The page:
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Sunday, July 28, 2013

What is your success?

Charles Fiore writes today on White Cross blog about the controversy of self publishing and traditional publishing. It is a decision writers must make and there is much to consider before doing either.

So much depends on what you consider success to be. I know people who would never think of self publishing anything. They take great pride in saying they have never self published. 

But I teach people who have wonderful stories to share and they are not professional writers. Most of them would never see their books printed and read unless they self published. 

I remember when I paid to publish my family history in 1998. It was a book for my immediate family and, even it it had been well written, it would not be published for me and sold on the market. It just wasn’t that kind of book.

However, I basked in the success of having my family express appreciation and delight in reading the stories of my grandparents and their ten children.
Even young people in the family enjoy owning the book and reading about their family history.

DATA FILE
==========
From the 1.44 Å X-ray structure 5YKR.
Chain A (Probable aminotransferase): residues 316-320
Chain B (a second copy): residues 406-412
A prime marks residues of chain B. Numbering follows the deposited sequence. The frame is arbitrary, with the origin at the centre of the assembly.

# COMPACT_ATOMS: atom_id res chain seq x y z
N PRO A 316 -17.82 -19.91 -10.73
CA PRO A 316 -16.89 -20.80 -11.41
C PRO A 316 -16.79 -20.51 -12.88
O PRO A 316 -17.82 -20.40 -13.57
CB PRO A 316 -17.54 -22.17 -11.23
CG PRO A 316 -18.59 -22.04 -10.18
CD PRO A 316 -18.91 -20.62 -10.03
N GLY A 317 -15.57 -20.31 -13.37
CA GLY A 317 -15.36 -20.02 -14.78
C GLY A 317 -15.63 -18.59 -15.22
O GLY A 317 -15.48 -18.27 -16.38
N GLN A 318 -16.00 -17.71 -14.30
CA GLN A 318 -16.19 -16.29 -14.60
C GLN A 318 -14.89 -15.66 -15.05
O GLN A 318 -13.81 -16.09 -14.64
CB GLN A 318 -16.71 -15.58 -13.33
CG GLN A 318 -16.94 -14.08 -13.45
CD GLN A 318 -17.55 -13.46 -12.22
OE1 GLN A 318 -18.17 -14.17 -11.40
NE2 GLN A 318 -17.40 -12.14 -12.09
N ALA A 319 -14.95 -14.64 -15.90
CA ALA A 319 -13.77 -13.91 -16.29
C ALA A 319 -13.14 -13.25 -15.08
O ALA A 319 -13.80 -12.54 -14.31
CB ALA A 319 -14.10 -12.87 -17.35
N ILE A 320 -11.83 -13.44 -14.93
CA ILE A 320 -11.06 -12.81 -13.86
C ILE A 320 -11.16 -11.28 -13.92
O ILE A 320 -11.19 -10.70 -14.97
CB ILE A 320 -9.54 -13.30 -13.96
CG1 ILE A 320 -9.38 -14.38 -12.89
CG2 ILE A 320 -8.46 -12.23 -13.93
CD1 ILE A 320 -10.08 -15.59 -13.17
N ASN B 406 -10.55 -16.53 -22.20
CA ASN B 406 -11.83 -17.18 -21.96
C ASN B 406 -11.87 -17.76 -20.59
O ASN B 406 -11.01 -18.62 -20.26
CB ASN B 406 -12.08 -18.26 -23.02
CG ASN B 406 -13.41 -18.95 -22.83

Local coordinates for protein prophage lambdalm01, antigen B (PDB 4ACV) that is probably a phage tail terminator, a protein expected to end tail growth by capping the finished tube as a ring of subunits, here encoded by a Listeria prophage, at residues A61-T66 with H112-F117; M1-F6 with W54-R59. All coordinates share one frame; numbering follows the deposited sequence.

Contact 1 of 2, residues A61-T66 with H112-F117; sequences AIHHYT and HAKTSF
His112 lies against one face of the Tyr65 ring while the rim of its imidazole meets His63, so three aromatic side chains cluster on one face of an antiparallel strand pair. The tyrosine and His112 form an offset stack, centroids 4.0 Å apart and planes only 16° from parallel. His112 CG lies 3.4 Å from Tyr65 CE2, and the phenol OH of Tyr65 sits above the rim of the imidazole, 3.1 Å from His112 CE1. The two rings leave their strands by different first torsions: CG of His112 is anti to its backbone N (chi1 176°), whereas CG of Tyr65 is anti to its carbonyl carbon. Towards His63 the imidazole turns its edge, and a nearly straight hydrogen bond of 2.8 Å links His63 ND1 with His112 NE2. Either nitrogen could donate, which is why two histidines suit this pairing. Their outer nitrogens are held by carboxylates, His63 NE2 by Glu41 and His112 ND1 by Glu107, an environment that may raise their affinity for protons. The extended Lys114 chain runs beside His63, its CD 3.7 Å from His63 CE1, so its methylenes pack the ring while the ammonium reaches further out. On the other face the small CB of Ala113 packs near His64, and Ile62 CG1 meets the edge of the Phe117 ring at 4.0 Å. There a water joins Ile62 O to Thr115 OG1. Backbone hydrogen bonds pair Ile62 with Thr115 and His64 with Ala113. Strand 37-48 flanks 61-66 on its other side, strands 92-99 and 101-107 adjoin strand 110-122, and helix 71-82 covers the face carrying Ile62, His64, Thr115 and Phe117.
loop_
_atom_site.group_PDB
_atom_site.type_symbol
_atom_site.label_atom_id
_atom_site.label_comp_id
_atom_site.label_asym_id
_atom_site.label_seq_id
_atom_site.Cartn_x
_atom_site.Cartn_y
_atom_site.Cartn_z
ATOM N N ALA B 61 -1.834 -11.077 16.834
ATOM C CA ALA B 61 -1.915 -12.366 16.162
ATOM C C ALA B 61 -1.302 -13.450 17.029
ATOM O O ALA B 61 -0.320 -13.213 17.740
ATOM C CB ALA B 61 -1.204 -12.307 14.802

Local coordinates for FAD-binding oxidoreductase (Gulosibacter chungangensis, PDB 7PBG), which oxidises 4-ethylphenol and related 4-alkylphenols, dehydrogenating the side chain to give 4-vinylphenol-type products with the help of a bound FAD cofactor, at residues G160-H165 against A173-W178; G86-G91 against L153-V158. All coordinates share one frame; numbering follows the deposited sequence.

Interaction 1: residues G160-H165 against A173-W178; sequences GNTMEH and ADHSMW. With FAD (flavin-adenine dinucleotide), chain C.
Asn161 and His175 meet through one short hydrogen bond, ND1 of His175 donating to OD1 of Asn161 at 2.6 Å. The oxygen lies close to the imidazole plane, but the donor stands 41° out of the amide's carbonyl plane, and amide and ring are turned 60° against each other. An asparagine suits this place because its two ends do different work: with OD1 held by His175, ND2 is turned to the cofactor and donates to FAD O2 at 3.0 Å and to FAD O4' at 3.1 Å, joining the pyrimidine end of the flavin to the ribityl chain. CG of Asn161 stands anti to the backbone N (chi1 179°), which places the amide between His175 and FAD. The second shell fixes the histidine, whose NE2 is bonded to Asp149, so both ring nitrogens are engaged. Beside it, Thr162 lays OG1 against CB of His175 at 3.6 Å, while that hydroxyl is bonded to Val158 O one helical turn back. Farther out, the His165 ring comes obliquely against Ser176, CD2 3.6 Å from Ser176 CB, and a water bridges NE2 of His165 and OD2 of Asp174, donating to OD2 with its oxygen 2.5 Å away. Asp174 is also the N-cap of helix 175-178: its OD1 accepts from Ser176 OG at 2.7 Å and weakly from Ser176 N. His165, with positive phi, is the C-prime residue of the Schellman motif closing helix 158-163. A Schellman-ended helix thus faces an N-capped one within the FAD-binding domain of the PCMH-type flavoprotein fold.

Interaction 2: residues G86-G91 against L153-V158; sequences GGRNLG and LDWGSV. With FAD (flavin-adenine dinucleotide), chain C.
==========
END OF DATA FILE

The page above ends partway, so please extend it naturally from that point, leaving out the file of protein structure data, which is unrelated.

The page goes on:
I don’t entertain any goals of having a novel traditionally published, or even a memoir now. But I feel quite successful when one of my stories or essays reach the public or when my poetry is enjoyed by others. That is why I write. Not for fame or fortune -- just to communicate something to others. And when I do, I feel extremely successful.
What are your views on self-publishing? Traditional publishing?


Bill Ramsey said...

The books I read are as likely to be poorly written and edited if "published" as are the self-published ones. Publishers are not reliable partners. The writer is going to have to do the promotional work. Suggestion? Make a guilt-free choice and move on without looking back or explaining your choice to others.

Anonymous said...

And isn't that the question, Glenda: What's your definition of success? And is it truly your definition, or are you trying to match up to society's definition? Or someone else's?

As far as publishing, I vote for whatever works for each person. One thing I've found over and over again to be worth the money, however, is to hire an editor either way.

Glenda Beall said...

Hi Bill and Rebecca, thanks for your comments and thanks for being readers of this blog.
I urge writers to make educated, informed choices. Know what to expect in either case, self-publishing or traditional publishing.
I hear again and again, "I didn't know how hard it would be to promote and sell my book."
As it turns out, writing is the easy part. Marketing, getting the book out to the public, is the hard part, the part writers don't like to do.

Anonymous said...

Self-publishing goes way back before publishers got in on the business. It has an honorable history.

I agree that marketing is harder than writing, and liked a lot less by authors. Maren O. Mitchell